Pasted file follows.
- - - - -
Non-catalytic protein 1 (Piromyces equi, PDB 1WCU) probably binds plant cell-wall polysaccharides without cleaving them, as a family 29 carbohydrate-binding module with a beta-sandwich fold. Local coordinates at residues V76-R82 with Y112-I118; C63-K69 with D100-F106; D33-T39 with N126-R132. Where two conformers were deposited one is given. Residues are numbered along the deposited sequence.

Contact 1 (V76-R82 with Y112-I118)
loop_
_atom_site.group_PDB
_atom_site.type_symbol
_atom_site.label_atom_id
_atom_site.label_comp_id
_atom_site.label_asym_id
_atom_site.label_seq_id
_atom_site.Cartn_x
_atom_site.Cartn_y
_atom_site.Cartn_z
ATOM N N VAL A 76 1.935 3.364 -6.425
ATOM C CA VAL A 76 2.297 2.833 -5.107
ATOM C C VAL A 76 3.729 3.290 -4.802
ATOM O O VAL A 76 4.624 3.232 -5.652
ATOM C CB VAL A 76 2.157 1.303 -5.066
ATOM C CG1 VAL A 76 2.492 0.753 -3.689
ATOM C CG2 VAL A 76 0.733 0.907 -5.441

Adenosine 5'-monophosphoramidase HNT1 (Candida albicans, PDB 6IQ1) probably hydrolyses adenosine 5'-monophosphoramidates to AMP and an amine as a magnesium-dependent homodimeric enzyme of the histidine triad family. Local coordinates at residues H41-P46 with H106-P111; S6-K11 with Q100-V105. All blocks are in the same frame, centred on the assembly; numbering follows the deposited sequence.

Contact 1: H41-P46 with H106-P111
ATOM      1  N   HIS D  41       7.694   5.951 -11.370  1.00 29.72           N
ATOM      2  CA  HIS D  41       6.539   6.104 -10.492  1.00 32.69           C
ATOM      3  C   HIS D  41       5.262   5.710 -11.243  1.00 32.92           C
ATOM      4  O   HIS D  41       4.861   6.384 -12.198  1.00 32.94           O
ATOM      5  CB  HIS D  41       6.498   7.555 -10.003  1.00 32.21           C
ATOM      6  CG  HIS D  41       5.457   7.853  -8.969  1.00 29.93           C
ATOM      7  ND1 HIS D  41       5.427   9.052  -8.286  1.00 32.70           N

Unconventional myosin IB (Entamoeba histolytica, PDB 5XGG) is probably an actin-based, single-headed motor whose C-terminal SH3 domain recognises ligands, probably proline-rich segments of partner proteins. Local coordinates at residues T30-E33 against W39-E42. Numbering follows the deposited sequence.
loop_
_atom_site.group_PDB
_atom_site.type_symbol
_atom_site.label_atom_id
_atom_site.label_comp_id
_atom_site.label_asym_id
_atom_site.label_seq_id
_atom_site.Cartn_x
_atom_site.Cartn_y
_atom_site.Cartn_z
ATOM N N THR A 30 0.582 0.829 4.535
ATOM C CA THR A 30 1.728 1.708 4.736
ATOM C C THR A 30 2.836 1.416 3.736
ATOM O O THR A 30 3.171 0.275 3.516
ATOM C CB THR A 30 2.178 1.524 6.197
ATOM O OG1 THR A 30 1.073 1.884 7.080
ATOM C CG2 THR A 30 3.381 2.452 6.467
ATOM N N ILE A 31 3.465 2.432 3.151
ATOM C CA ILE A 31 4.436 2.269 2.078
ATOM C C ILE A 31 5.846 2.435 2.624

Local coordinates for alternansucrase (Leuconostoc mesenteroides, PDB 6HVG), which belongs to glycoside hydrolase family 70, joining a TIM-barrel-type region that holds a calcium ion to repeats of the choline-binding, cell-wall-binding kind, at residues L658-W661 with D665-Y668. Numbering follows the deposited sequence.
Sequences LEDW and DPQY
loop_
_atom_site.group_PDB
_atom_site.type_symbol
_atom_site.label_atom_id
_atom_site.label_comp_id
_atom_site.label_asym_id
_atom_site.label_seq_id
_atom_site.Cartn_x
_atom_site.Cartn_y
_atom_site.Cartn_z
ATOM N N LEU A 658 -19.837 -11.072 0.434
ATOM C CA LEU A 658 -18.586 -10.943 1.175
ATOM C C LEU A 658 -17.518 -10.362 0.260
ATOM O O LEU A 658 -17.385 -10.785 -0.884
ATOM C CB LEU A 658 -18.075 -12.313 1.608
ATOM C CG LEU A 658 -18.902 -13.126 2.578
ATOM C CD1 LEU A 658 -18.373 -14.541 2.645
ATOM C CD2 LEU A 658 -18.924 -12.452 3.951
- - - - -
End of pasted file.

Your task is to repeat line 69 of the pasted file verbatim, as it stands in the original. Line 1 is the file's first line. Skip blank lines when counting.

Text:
ATOM C CD2 LEU A 658 -18.924 -12.452 3.951